Red Herring delights audiences with historical comedy

Michael Hollinger’s American comedy “Red Herring” was performed at the Seton Hill University Performing Arts Center (SHUPAC) the past two weekends, beginning Feb. 26 and running through March 6. This 50s film noir mystery, however, proved to be more than just the typical unidentified corpse-who-dunnit kind of plot.

By Bethany Bouchard

Contributor

Michael Hollinger’s American comedy “Red Herring” was performed at the Seton Hill University Performing Arts Center (SHUPAC) the past two weekends, beginning Feb. 26 and running through March 6. This 50s film noir mystery, however, proved to be more than just the typical unidentified corpse-who-dunnit kind of plot.

Drawing from several sources of inspiration, as he writes in “A Note From the Playwright,” Michael Hollinger states that “Red Herring” is “a fable about marriage.” With romance, mystery, suspense and a laugh sure to pop out of every closed door, what more could one ask for from a night’s entertainment?

Staged in the thrust, one of SHUPAC’s eight different staging options at the William Ryan Granger Theatre, the set design was kept to a minimum with scarce use of props and furniture. Despite the minimal set, the space became the McCarthy home in Wisconsin, a bridal dress shop, the apartment of detectives, a pier-side boarding house and the South Pacific, not to mention other various locations in and around Boston and Wisconsin.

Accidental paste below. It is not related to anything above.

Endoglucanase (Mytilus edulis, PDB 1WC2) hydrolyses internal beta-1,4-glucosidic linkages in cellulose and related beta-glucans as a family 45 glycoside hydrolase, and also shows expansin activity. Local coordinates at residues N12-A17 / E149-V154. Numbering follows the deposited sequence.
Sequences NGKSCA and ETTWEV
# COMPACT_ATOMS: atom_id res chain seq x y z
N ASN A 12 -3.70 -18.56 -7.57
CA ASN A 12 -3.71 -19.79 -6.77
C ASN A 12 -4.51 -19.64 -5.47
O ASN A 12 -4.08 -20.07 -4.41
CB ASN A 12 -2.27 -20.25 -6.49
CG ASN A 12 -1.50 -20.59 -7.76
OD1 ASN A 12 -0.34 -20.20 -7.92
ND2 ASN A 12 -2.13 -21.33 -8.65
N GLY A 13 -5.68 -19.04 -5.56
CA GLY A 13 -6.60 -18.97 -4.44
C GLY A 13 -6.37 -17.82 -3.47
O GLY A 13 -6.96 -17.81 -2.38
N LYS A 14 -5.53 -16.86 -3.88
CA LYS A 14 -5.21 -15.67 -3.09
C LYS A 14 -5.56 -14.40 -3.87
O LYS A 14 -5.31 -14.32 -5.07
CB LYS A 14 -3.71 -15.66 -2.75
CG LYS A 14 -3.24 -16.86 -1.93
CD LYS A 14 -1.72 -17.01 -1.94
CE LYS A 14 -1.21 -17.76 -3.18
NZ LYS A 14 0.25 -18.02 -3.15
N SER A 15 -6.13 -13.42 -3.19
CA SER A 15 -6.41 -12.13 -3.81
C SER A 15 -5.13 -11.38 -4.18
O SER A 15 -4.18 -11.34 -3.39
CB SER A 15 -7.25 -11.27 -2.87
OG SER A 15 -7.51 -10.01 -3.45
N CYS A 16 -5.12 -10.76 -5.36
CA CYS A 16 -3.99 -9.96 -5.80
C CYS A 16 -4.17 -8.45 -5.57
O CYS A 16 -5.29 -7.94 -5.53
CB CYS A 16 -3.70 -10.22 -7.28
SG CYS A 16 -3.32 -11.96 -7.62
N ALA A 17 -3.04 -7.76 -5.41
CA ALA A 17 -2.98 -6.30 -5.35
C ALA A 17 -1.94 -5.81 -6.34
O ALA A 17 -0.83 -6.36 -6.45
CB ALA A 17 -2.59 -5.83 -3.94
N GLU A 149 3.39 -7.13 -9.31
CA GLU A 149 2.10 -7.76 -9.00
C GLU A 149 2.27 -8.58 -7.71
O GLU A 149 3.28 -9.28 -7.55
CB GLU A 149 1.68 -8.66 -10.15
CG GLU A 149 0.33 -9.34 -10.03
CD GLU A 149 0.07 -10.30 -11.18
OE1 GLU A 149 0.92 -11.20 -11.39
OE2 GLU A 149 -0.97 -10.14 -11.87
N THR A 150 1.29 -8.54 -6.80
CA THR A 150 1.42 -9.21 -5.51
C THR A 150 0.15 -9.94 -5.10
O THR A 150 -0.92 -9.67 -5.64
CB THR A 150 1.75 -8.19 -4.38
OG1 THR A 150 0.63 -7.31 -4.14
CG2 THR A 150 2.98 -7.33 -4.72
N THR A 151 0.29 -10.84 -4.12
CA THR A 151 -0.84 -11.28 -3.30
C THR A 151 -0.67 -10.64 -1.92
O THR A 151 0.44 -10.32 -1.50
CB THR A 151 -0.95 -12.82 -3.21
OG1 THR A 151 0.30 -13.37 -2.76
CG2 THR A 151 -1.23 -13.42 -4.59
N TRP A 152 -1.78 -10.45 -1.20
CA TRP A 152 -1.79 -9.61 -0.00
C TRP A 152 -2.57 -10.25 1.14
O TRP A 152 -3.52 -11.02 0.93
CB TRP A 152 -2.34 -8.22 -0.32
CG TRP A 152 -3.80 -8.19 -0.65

The costumes were authentic to the 50s detective scene. The props that were used in a variety of creative and different ways that made sense to the plot and were believable. It just shows however much they enhance the story, it is not really necessary to have every different set and piece of equipment to view.

If the acting is honest and the scenes well-staged, as this performance was, an audience will be too caught up in enjoying the deliverance of the lines and the playing out of the scenes, as I was, to really bother with all the details of props.

This production of “Red Herring” was directed by Terry Brino-Dean, and the cast included sophomore Sarah Laughland, Nathan Hough, Ryan Seman, Amanda Morse, senior Laura Barron, Matt Henderson, sophomore Kristy Bissel, sophomore Brendan Duffy and Nathan May. “Red Herring” was originally produced by the Arden Theatre Company in Philadelphia.

If you didn’t make it to SHUPAC for “Red Herring”, I strongly recommend going down for their final production of the semester, “Macbeth”, running from Apr. 30 to May 8.